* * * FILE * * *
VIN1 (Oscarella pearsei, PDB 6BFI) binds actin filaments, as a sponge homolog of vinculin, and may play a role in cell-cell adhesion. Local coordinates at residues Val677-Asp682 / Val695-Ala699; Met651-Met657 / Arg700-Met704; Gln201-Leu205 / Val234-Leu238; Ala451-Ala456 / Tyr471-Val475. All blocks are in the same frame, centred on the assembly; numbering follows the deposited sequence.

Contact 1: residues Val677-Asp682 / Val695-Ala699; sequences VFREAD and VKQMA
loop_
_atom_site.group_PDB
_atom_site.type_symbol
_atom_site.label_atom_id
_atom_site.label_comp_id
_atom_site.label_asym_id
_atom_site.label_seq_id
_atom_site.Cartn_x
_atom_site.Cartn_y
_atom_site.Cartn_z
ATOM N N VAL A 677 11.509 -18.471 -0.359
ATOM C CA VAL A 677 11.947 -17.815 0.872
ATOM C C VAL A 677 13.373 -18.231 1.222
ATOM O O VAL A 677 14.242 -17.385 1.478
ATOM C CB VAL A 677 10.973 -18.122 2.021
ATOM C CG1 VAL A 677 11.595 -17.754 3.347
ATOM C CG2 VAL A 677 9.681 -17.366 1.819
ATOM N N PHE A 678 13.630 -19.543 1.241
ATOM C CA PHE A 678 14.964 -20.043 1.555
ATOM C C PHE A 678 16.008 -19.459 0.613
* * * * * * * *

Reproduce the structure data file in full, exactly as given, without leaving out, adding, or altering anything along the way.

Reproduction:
VIN1 (Oscarella pearsei, PDB 6BFI) binds actin filaments, as a sponge homolog of vinculin, and may play a role in cell-cell adhesion. Local coordinates at residues Val677-Asp682 / Val695-Ala699; Met651-Met657 / Arg700-Met704; Gln201-Leu205 / Val234-Leu238; Ala451-Ala456 / Tyr471-Val475. All blocks are in the same frame, centred on the assembly; numbering follows the deposited sequence.

Contact 1: residues Val677-Asp682 / Val695-Ala699; sequences VFREAD and VKQMA
loop_
_atom_site.group_PDB
_atom_site.type_symbol
_atom_site.label_atom_id
_atom_site.label_comp_id
_atom_site.label_asym_id
_atom_site.label_seq_id
_atom_site.Cartn_x
_atom_site.Cartn_y
_atom_site.Cartn_z
ATOM N N VAL A 677 11.509 -18.471 -0.359
ATOM C CA VAL A 677 11.947 -17.815 0.872
ATOM C C VAL A 677 13.373 -18.231 1.222
ATOM O O VAL A 677 14.242 -17.385 1.478
ATOM C CB VAL A 677 10.973 -18.122 2.021
ATOM C CG1 VAL A 677 11.595 -17.754 3.347
ATOM C CG2 VAL A 677 9.681 -17.366 1.819
ATOM N N PHE A 678 13.630 -19.543 1.241
ATOM C CA PHE A 678 14.964 -20.043 1.555
ATOM C C PHE A 678 16.008 -19.459 0.613